For this week I wanted to create an LED status display for my final project. I am going to start with 5 LEDs with a view to expanding to significantly more going forward. For purposes of expandability, I am going to use 74HC595 shift registers.
My reasoning for using shift registers over additional µController devices is twofold, the first is cost, based on DigiKey prices in quantity a 74 series shift register will cost approximately $0.12 per unit, an ATTiny44 in quantity will cost around $0.70. My second reason is reliability and simplicity, I have found the 74HC595 to be a monsterously tolerant device to many sorts of electronic abuse, I have infact induced one to self-desolder through incorrect wiring, reconnected it (correctly) and had it perform perfectly.
I designed the board in Eagle based around the ATTiny44 µController, ultimately I will be using a ATMega328P or potentially a SAM3X (WooHoo 32 bits baby!) but for this prototype I don't need the grunt of the larger chip.
Version 1Version 1 had a slight issue, namely that I had installed the shift register backwards, as a result I managed to heat the poor little thing up to a point where it partially desoldered itself. Unfortunately, I had not taken note of the glassy state of the solder joints when I sought to check the components with an organic digital thermometer, this hurt. But hey, why waste an excellent opportunity to improve the board layout? Onwards to Version 2!
In the world of modern electronics, smaller is better! So behold a smaller, sleeker version of the shift register board!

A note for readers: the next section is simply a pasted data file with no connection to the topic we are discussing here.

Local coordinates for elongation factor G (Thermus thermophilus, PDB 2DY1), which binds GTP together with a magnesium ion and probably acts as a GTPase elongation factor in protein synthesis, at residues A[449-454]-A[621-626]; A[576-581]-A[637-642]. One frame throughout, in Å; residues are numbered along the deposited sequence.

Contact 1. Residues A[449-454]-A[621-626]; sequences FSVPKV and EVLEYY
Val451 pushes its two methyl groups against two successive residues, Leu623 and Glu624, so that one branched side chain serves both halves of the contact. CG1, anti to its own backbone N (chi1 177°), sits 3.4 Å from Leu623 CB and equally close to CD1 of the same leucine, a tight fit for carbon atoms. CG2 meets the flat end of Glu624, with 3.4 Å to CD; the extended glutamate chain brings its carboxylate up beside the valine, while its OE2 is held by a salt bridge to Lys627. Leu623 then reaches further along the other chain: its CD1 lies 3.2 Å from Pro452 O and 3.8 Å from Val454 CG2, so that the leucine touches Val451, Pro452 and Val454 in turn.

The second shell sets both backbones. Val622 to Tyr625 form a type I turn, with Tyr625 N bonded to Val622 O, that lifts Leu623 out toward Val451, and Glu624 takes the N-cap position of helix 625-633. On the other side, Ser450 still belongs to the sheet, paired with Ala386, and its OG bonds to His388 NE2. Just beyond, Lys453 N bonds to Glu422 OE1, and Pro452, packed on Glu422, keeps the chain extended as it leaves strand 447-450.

The first obvious difference is the lack of an external resonator, given that this board is for experimentation only I had no need of the additional clock speed having and external source would provide so I have simply reverted to using the built in resonator at 8MHz, this saves on space and on parts.
Ok, I can hear you thinking it, "Version 3!?!?! Of a simple output multiplexing board!", and I understand, it's ridiculous. The reason Version 2 didn't work had nothing to do with the Version 2 board itself, it had to do with an overly tired me and a misbehaving AVR ISP Mk II.
It was a dark and stormy Friday night in Wellington and Craig and I were working on a set of reference boards for our networking week, then it came time to program them.
exclaimed avrdude, on all 3 boards. Surely we could not have screwed up all 3 of these dead simple boards! After much fretting we decided we should at least test with the spare AVR ISP MkII programmer. It worked. By our calculations we have collectively wasted the better part of a day trying to chase down errors on our boards that didn't exist all because we assumed the AVR ISP Mk II was more or less bulletproof. Lesson Learned.
For testing I have just made a simple sketch to sequentially blink the LEDs on the board using the Arduino shiftOut function. More to come here once I have a working board.
The attached program will allow you send an integer to the board over serial and have it displayed in binary on the 8 LEDs attached to the shift register.